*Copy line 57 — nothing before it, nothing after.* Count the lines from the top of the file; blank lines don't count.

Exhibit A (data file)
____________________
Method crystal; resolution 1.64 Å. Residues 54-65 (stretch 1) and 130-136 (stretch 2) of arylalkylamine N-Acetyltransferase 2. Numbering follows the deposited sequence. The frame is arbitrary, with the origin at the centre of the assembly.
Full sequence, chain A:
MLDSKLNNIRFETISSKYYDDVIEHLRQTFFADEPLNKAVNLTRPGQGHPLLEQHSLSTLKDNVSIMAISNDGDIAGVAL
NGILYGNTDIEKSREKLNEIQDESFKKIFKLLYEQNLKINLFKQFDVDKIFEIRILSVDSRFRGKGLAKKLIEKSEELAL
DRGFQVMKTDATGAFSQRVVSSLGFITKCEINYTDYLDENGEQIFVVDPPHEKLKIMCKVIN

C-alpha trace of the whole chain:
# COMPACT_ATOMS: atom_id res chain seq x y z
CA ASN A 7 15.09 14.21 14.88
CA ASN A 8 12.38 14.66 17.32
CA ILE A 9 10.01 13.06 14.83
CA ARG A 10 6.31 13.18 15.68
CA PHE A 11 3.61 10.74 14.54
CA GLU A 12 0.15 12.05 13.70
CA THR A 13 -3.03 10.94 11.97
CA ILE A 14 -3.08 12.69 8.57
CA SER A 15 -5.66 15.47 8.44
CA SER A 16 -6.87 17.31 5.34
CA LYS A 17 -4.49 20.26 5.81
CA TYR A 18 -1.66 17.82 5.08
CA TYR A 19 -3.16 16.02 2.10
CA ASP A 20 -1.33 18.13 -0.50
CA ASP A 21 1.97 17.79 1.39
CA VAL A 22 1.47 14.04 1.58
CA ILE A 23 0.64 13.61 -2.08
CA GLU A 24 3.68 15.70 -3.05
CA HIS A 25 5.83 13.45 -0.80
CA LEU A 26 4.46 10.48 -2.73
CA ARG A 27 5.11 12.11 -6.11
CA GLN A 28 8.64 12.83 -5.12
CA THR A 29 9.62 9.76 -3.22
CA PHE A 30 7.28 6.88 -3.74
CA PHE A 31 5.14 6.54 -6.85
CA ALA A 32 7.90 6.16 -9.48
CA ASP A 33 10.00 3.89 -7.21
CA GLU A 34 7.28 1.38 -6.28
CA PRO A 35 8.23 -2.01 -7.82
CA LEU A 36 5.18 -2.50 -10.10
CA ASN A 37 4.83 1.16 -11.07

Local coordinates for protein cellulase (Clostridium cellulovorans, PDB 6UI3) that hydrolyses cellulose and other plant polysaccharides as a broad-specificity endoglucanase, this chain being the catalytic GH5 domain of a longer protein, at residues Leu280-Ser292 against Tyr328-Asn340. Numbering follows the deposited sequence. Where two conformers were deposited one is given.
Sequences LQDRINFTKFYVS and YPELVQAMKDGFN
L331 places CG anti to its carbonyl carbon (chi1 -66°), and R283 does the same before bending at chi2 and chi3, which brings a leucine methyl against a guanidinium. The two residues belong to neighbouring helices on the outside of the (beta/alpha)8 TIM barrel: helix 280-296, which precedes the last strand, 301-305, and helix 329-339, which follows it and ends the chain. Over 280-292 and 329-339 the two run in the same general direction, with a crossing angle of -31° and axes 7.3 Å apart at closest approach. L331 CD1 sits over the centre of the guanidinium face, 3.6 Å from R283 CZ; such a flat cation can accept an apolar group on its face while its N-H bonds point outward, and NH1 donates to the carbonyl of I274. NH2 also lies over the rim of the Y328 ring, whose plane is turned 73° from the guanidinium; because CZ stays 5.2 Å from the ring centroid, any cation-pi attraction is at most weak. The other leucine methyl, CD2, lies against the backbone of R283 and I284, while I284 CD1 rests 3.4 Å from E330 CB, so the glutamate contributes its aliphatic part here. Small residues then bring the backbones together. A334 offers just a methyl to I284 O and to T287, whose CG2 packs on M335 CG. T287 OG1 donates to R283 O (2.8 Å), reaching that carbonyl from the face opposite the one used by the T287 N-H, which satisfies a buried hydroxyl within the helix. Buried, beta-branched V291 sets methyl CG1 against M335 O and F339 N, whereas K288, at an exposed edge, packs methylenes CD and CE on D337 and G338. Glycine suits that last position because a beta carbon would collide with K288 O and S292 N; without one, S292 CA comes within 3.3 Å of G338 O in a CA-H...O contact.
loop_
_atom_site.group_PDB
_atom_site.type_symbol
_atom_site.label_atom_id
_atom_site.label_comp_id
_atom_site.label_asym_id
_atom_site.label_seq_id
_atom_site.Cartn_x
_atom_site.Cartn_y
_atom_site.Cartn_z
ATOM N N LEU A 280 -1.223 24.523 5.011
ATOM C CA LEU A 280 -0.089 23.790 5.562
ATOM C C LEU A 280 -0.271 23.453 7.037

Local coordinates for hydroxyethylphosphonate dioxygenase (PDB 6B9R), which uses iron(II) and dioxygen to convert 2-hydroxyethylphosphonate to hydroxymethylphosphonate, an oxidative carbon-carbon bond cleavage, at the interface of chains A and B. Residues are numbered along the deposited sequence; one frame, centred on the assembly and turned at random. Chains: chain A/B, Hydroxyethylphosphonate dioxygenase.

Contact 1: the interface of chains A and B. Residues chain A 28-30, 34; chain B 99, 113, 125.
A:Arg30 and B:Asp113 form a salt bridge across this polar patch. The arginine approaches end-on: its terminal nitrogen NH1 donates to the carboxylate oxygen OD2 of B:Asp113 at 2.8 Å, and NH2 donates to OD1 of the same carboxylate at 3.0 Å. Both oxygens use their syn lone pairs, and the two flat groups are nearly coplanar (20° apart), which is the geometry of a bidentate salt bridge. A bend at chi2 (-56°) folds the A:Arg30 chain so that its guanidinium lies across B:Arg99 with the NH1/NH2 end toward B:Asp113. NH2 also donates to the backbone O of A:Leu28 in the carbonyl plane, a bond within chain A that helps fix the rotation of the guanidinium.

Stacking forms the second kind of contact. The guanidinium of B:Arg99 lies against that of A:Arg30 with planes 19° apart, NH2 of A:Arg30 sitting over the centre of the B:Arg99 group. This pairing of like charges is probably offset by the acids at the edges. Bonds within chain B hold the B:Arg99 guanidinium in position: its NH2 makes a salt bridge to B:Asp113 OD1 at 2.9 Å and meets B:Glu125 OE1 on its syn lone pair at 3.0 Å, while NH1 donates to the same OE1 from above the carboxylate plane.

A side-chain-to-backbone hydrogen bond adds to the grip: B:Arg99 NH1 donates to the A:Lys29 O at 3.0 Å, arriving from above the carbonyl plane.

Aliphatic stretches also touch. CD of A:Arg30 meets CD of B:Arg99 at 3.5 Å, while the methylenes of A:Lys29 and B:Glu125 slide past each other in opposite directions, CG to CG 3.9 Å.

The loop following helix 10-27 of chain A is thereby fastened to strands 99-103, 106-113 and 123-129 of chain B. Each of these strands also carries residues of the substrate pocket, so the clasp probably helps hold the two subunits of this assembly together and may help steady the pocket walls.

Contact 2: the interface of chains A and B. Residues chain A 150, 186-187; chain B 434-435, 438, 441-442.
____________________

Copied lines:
A:Arg30 and B:Asp113 form a salt bridge across this polar patch. The arginine approaches end-on: its terminal nitrogen NH1 donates to the carboxylate oxygen OD2 of B:Asp113 at 2.8 Å, and NH2 donates to OD1 of the same carboxylate at 3.0 Å. Both oxygens use their syn lone pairs, and the two flat groups are nearly coplanar (20° apart), which is the geometry of a bidentate salt bridge. A bend at chi2 (-56°) folds the A:Arg30 chain so that its guanidinium lies across B:Arg99 with the NH1/NH2 end toward B:Asp113. NH2 also donates to the backbone O of A:Leu28 in the carbonyl plane, a bond within chain A that helps fix the rotation of the guanidinium.